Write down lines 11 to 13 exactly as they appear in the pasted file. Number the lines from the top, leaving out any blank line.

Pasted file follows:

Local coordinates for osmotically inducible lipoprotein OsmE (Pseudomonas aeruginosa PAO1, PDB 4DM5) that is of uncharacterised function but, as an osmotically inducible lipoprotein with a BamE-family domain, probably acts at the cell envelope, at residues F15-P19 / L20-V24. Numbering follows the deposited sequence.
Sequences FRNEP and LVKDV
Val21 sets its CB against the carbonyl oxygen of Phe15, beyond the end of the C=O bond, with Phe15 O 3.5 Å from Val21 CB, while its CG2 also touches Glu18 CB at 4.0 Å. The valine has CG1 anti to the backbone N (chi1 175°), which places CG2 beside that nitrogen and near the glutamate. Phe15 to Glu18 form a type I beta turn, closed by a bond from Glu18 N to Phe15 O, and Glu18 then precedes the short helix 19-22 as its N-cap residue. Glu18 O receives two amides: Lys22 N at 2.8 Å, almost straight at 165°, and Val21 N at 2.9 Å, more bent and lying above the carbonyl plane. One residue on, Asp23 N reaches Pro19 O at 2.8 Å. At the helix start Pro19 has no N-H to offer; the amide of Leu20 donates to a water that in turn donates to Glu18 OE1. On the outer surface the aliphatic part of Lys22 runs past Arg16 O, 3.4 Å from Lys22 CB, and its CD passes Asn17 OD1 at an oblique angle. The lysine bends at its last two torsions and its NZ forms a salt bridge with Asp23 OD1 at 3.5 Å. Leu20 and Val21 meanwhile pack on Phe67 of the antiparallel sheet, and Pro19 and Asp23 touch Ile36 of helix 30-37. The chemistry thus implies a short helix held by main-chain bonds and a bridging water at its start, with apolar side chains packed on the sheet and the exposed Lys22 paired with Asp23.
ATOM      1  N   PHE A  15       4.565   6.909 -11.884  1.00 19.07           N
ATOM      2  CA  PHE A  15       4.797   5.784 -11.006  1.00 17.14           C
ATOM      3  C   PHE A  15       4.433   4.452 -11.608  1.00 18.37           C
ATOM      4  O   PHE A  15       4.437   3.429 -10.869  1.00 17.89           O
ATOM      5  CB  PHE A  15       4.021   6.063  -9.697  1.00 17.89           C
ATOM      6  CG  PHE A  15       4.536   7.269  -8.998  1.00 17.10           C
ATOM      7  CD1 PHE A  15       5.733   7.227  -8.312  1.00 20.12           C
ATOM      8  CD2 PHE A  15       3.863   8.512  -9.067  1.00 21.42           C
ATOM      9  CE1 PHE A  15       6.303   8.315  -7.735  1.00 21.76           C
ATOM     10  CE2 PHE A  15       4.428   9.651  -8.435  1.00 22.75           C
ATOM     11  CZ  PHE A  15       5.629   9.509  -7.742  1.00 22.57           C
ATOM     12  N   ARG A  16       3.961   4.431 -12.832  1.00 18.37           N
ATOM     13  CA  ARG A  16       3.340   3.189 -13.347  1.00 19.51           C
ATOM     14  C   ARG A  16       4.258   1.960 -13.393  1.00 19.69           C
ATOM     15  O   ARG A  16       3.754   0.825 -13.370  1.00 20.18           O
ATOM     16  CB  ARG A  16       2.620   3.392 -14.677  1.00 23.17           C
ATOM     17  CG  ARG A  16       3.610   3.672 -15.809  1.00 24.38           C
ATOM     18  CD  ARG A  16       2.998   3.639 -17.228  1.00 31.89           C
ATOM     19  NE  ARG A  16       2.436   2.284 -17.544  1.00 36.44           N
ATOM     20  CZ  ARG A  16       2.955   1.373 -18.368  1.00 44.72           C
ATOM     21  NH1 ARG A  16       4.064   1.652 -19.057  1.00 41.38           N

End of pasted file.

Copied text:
ATOM      8  CD2 PHE A  15       3.863   8.512  -9.067  1.00 21.42           C
ATOM      9  CE1 PHE A  15       6.303   8.315  -7.735  1.00 21.76           C
ATOM     10  CE2 PHE A  15       4.428   9.651  -8.435  1.00 22.75           C